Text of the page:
For the centenary of the apparitions of Our Lady of Fatima, the Churches of Russia, Kazakhstan and other Central Asian countries meet in the city that was once a Gulag center. Our Lady's icon traveled to the territory, involving Catholics, but also Orthodox and Muslim families. The Centenary, a stimulus for "conversion to life". The consecration of Russia and Central Asia to Mary.
Karaganda (AsiaNews) - For the Kazakh Church, the celebrations for the centenary of Virgin's apparitions to the Fatima shepherds are "days of intense work" and devotion to Mary as a sign of coexistence and renewal, awaited for with great warmth and enthusiasm by the entire Christian community says Msgr. Adelio Dell'Oro, bishop of the Karaganda diocese.
The Karaganda diocese has organized a series of conferences, meetings and ceremonies in the Cathedral of Our Lady of Fatima, in the city of Karaganda. The meetings began on May 9 and culminate with the mass on the morning of May13.
The Catholic Churches of Central Asia and Russia gather in an annual meeting after Easter, and this year it coincided with the celebrations for Our Lady of Fatima.
All Catholic priests and nuns in Central Asia and Russia will participate in events, and not only: tomorrow an Orthodox bishop will intervene to bear the testimony of Orthodox devotion to Our Lady. In addition, today 70 lay people will attend the Marian Congress on the events of Fatima. Archbishop Paolo Pezzi, Archbishop of Moscow, will talk about Mary's veneration as a way to live the faith: "Like Mary, we too are the instrument for the Lord to become flesh."
The program also includes an organ concert by Sienese musician Cesare Mancini, and a visit to the mass grave where 20,000 people were buried in the Second World War.
The most anticipated moment is the celebration of May 13 morning, presided over by Cardinal Josef Cordes, the Pope's special envoy: "It is a way for the Church to demonstrate the closeness to our community." On that occasion, the Churches of Russia and Central Asia will renew their consecration to Our Lady. For the Russian Church, consecration to the Virgin is of great value, since it was a request made by Our Lady to the Little Shepherds of Fatima, when she warned that if Communist Russia left the faith, there would be serious consequences for the whole world.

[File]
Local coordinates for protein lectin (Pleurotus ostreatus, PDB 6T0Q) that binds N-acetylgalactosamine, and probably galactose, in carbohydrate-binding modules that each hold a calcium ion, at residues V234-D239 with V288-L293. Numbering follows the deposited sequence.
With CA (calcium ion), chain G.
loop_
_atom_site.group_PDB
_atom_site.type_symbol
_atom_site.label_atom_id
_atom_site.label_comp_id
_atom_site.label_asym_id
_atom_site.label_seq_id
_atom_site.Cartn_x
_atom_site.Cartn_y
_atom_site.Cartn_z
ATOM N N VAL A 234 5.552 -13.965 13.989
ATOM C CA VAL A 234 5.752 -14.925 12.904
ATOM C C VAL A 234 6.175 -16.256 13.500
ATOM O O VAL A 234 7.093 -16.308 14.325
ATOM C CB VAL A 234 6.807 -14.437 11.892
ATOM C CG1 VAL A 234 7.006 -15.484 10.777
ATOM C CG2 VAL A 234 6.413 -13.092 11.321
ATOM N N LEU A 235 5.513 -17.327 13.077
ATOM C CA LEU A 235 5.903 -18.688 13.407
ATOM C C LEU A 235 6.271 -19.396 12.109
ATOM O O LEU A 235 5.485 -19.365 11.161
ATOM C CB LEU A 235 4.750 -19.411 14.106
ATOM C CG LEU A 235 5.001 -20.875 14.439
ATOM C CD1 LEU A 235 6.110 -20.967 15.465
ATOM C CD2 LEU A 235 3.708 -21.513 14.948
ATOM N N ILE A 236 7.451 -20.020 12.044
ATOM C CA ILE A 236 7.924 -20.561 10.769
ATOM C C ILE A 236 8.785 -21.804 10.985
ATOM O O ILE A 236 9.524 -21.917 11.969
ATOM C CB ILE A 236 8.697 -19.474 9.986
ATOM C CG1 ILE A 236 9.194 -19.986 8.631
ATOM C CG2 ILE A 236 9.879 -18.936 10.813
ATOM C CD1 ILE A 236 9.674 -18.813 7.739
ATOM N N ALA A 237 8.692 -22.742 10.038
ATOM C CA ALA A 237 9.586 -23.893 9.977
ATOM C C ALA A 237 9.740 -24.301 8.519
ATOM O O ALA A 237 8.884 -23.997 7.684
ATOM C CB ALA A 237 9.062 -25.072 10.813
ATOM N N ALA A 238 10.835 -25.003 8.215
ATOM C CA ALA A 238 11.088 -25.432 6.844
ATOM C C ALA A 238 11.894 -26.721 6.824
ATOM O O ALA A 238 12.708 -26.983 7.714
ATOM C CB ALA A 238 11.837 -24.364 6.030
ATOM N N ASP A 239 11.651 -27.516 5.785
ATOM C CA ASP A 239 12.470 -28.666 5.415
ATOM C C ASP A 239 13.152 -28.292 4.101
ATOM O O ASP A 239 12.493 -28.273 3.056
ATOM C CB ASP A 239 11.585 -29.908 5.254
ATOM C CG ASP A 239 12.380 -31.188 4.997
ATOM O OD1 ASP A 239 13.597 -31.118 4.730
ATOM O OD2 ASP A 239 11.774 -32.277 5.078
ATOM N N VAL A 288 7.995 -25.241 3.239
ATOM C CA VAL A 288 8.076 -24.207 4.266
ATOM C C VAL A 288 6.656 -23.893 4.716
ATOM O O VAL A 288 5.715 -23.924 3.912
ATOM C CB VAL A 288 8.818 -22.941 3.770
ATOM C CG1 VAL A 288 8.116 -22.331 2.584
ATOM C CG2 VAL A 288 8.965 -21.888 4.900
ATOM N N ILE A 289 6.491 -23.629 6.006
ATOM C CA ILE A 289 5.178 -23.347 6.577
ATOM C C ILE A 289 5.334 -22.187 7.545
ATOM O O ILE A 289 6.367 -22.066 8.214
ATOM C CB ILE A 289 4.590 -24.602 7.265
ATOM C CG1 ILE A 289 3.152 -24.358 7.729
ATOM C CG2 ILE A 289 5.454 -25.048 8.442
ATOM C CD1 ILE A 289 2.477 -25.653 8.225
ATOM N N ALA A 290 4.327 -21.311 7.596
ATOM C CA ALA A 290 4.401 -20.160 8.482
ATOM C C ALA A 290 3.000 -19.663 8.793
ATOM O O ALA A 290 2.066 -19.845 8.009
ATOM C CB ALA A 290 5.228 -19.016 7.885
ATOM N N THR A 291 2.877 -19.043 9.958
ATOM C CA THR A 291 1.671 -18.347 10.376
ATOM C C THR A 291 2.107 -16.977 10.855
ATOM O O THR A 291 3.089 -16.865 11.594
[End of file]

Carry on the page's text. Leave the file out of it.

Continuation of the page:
The community is awaiting the celebration with great enthusiasm: "The icon of Our Lady of Fatima traveled throughout our parishes, where it stopped for 10-15 days. It was also brought to families' homes during prayers and rosary recitals. This helped bring the meaning of the apparitions to life. I have had beautiful testimonies from many parishes. An elderly lady in Almaty, who has been in bed for a long time, got up when the icon came. In Astana, Catholics, Orthodox, and even Muslims gathered to pray together. "
"The question now is what God asks of us, whether we are here for 'ourselves' or for all. It is a "positive time", a real challenge to show a fascinating faith experience. "
The prelate’s mind turns particularly to the young people in Kazakhstan: "The challenge is to conquer the young people, crushed by the weight of globalization, taken up by the mania of money and their career. I came here for the first time in 1997, at the time I was with Caritas. Then the university was full of young people who had a lively questioning on the meaning of life, which is now under ashes. "
The Karaganda diocese is twice the size of Italy, and the number of the faithful is difficult to define, as in the rest of Kazakhstan. "Statistics are made on a national basis, so the Kazakhs are counted as Muslims, German Catholics and Protestants, Catholic Poles and Orthodox Russians, so the numbers are hard to define." In the diocese there are about 20 parishes, with about 8,000 faithful who actively participate. "It is hard to say, anything can happen, even if an orthodox grandfather dies, his funeral can be held in one of our churches."
Christianity in Kazakhstan grew enthusiastically since the fall of the Soviet Union: "First, 25 years ago, faith was communicated through persecution. Since the Soviet Union has fallen, there has been freedom of religion, which has brought a moment of great enthusiasm for everyone, not just for Christians. Many Polish and German priests arrived, gathering Catholics and Christians, and many new churches were built. Over the last 20 years, many have returned to their countries, especially because of the Polish repatriation policy. "
Many Germans, Poles and Ukrainians arrived in Kazakhstan with the Stalinist deportations. Karaganda was the center of the concentration camps. "Our communities - the bishop continues - are shrinking. Moreover, in my opinion, during the Soviet era lay people were more involved because no priests felt responsible. "
That is precisely why Msgr. Dell’Oro, "I expect that [this celebration] will be a stimulus to convert my life to make God more present through me. As Our Lady says, 'my Immaculate heart will triumph' ".